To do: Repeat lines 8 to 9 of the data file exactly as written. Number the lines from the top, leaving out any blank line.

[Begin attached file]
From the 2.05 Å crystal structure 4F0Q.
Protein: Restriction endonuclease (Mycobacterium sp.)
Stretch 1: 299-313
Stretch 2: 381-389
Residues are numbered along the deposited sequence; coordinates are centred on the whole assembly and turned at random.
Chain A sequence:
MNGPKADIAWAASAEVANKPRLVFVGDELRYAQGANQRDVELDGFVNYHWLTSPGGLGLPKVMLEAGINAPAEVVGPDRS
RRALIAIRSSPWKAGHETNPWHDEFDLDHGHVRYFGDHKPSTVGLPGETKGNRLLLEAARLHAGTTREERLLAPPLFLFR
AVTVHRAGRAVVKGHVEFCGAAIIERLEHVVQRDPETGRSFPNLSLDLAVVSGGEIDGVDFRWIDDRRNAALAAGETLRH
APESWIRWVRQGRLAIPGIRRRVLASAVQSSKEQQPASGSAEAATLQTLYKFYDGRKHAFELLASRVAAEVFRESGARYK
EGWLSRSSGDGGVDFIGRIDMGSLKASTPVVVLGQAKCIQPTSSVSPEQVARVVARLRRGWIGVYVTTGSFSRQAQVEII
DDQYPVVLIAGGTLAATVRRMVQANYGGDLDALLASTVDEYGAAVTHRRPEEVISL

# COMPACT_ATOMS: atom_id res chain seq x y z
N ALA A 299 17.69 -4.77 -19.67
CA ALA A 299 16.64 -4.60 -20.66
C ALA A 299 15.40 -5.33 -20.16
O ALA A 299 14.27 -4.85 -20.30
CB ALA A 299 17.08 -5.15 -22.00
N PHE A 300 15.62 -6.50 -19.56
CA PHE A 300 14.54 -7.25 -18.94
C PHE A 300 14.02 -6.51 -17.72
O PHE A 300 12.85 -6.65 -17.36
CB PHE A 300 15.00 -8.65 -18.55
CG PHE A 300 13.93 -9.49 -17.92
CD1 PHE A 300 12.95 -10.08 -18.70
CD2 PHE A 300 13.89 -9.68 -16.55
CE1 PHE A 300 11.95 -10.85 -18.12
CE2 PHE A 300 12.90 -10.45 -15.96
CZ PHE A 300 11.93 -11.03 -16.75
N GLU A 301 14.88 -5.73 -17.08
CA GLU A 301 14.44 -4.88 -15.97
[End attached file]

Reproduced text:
RRALIAIRSSPWKAGHETNPWHDEFDLDHGHVRYFGDHKPSTVGLPGETKGNRLLLEAARLHAGTTREERLLAPPLFLFR
AVTVHRAGRAVVKGHVEFCGAAIIERLEHVVQRDPETGRSFPNLSLDLAVVSGGEIDGVDFRWIDDRRNAALAAGETLRH